November 17th, 2013

Brainstorming the Abstracts Submission Process at AHA.13

Several Cardiology Fellows who are attending AHA.13 in Dallas this week are blogging for CardioExchange. The Fellows include Vimal RamjeeSiqin YeSeth MartinReva Balakrishnan, and  Saurav Chatterjee. You can find the previous post here. For more of our AHA.13 coverage of late-breaking clinical trials, interviews with the authors of the most important research, and blogs from our fellows on the most interesting presentations at the meeting, check out our AHA.13 Headquarters.

One of the less-known and advertised meeting/sessions at AHA.13, held in one of the smaller rooms, turned out to be an intriguing and provocative gathering.

A few of us were invited to discuss the possibility of improving the abstracts submission process. Some ways that might expedite or improve the process and make submissions an easier endeavor seemed pretty obvious. At the top of the list were things like reducing or eliminating submission fees for early-career individuals and making the submissions website more user-friendly and intuitive. Another idea was to upgrade the submissions website to give details of the requirements more in the tune of “instructions to authors” from the front-tier journals (which could better guide the initial submissions for the “newbies”).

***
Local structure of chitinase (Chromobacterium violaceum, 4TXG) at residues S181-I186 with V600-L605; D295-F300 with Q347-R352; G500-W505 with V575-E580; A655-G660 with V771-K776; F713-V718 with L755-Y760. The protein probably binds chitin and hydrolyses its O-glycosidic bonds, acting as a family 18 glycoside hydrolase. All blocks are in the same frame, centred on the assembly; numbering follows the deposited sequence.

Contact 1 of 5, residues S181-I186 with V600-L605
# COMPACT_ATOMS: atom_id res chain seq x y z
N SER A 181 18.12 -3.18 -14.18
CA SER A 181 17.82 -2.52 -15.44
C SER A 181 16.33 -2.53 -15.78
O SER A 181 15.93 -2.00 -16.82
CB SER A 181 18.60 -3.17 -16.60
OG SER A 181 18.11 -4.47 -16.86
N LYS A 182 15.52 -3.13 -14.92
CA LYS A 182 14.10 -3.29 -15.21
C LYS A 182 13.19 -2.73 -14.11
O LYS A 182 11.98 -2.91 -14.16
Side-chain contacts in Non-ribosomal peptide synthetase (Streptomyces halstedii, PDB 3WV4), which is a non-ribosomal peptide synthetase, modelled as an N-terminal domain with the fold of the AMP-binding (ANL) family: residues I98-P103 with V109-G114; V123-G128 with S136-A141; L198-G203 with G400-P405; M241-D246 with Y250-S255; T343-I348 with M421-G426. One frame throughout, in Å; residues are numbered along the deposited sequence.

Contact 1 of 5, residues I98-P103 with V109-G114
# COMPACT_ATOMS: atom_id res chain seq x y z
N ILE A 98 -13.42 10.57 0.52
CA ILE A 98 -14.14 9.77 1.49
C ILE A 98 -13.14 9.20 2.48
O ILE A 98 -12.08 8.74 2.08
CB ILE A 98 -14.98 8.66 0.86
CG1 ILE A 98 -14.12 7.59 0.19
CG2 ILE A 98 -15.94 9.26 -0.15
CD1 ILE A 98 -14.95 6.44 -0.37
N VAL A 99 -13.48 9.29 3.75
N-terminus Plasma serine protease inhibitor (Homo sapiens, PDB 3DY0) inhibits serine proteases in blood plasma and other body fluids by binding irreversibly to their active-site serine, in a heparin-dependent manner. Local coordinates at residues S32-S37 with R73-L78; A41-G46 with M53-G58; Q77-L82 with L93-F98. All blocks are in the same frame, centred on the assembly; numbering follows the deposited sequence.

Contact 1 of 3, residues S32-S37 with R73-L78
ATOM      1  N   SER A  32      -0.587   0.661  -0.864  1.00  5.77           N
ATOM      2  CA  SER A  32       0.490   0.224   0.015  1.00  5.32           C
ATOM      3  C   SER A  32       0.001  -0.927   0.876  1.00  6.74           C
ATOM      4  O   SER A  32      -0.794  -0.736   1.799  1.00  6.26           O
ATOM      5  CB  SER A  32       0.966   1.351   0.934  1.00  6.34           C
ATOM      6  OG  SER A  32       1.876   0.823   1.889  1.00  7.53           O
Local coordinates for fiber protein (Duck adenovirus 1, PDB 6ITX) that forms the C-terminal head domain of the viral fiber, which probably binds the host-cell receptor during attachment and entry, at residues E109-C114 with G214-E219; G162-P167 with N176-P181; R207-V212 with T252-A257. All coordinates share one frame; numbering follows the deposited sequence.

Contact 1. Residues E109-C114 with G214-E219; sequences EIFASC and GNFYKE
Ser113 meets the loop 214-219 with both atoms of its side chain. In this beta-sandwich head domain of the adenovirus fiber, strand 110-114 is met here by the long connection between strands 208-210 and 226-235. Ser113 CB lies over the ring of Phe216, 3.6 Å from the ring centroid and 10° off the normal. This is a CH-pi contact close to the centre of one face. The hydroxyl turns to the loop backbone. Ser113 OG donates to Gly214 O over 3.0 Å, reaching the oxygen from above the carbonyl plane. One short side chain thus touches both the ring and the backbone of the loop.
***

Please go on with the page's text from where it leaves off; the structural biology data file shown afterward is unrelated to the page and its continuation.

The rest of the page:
Other ideas were bounced around — having a rewards system for earlier submissions, providing feedback/peer review for subsequently rejected pieces, and ways to ensure that abstracts reflected the final content of the subsequent complete manuscript at publication. Finally, wider attention for interesting sessions or presentations of early career individuals could enhance the current submissions process.

Do you have any insights about these ideas? Do you have other ideas to improve the abstracts submission process?

2 Responses to “Brainstorming the Abstracts Submission Process at AHA.13”

  1. Siqin Ye, MD says:

    I participated in this session yesterday as well. It didn’t occur to me during the session, but I just saw the twitter feed from Circulation: QCOR highlighting a number of high impact abstracts, such as the one characterizing the rate and reasons for early termination of trials registered at ( I think this is another really cool way to encourage abstract submission and recognize good research!

  2. I like the idea of getting feedback on why your abstract was rejected. As someone who has gone through that experience, having some at least minimal feedback would provide an opportunity for growth and improvement in the quality of subsequent submissions (and wouldn’t leave you feeling so perplexed!)